It calls to mind sausages, one side of the inside of a sandwich (the meat side), pretzels, Dijon, grainy, spicy, Germany, France, omnipresent condiment, pestle and mortar, seeds, curry, and for some reason, fine beer.

But Saskatchewan? No.

Roslyn Woodcock recently learned that 90 per cent of the world’s mustard is grown in Canada, and of that, 75 per cent is grown in Saskatchewan.

Mind you, that doesn’t mean the mustard is processed in Saskatchewan; in a very Canadian fashion, the raw product is exported to factories all over the world for value to be added. Woodcock says she could only find four major condiment makers in Canada; there are smaller, artisanal ones, she is sure, but she couldn’t find a list of them.

Woodcock is “just on the board” at the Potluck Food Coop in Whitehorse, and is organizing the first food-tasting event in what the co-op plans to make into a series.

The first one will feature mustard, on July 15. There will be 10 mustards available to sample and 40 available to buy. Miche Genest will be making “boreal” mustard (infused with northern ingredients); Mary-El Kerr will be making pretzels (“the soft kind,” clarifies Woodcock). Chris Wearmouth will be demonstrating how to make mustard.

Visitors can take home mustard seeds to try making their own. Woodcock doesn’t know how it’s done. It has to do with grinding the seeds and adding things. Volunteers will be there to tell visitors about the mustard. There will be drinks (non-alcoholic). One local farm makes mustard — Aurora Mountain Farm. Its mustard will be there.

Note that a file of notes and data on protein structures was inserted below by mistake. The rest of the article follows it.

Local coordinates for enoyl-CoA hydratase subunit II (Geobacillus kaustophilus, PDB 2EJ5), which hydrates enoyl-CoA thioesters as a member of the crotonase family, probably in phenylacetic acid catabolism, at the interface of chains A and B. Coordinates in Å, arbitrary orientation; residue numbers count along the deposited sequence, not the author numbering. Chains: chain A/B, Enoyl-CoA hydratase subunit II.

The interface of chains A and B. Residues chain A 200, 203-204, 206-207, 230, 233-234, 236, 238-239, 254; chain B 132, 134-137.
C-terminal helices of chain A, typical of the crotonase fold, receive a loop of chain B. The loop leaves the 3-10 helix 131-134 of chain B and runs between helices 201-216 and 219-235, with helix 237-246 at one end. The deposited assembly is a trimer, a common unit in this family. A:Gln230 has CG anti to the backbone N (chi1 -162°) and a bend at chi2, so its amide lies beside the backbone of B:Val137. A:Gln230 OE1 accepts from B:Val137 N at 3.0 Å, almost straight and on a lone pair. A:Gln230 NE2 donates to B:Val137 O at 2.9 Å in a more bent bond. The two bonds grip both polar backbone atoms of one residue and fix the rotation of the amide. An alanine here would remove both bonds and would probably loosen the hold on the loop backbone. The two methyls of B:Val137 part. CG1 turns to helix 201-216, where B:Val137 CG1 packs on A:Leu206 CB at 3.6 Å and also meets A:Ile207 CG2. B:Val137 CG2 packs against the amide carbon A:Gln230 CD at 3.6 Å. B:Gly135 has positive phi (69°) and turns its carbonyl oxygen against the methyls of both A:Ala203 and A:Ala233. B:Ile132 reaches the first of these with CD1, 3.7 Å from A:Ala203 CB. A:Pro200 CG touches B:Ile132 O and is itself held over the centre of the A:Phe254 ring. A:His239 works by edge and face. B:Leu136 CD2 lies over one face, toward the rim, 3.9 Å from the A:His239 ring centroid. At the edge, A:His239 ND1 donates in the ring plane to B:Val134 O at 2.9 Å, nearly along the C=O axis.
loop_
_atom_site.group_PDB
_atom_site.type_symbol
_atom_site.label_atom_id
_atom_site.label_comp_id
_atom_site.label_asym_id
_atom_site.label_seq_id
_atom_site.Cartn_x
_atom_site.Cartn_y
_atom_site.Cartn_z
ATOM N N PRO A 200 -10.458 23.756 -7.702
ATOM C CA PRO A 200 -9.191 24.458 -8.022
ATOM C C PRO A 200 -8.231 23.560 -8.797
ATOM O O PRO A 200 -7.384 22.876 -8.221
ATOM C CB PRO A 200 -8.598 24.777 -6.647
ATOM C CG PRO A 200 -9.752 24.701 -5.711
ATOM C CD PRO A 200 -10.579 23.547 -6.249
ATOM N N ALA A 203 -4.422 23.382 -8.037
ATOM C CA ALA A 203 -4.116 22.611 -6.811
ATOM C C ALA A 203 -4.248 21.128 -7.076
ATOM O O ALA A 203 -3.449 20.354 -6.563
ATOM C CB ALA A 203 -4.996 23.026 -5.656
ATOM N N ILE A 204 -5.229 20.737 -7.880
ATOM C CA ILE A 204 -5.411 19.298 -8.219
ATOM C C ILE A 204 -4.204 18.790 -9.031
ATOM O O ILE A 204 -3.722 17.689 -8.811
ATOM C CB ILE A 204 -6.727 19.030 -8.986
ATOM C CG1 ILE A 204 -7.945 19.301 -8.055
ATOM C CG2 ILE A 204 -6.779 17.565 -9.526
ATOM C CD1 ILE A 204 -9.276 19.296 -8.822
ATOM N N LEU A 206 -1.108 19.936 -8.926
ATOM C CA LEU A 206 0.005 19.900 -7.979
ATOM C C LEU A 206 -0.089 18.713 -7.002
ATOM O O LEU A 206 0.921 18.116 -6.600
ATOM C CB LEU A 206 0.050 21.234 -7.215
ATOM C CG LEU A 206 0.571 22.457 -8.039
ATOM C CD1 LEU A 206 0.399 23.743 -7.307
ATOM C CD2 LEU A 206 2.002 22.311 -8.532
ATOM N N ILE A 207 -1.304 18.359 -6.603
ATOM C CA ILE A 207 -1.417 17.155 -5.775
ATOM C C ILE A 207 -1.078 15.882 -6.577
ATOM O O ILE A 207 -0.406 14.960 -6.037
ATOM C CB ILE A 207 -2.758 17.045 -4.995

A new local salt producer, Left Shoulder Salt, will also be there. It sells flavoured salt crystals. Mustards from two other Canadian producers will be featured — Kozlik’s and Mrs. McGarrigle’s.

Food will be for sale — grain and produce. Farmers will be there. “People like to meet farmers,” says Woodcock. “It’s a fun event.” She means it’s not meant to promote the Potluck Food Co-op. But she says one of the ideas behind hosting a food series is to get more people into the storefront, to make them realize they can go there to buy food. They don’t have to be members. But the co-op is always trying to get new members. Woodcock mentions that it’s a good time to join the co-op; it costs $250 to join, but members can currently enter into a draw to win $250 worth of coupons. The draw date is July 15.

That’s the same date as the mustard tasting, which is, finally, “all about the mustard.”

Woodcock is from Saskatchewan. She’s guessing that’s why she’s into mustard. “A lot of people are excited about mustard. Weirdly. It’s just a condiment. I don’t know if that many people get excited about ketchup,” she says.

Woodcock is referring to the excitement generated since the co-op started advertising the event.

She says mustard is really good for you, and that the greens are edible. But she doesn’t know why it’s so popular.

The Potluck Food Co-op is at 5133 Fifth Avenue. The event — Sweet, Savoury, and Spicy: A Free Sampling of Handmade Canadian Mustards — runs from 4:30 p.m. to 7:30 p.m. on July 15.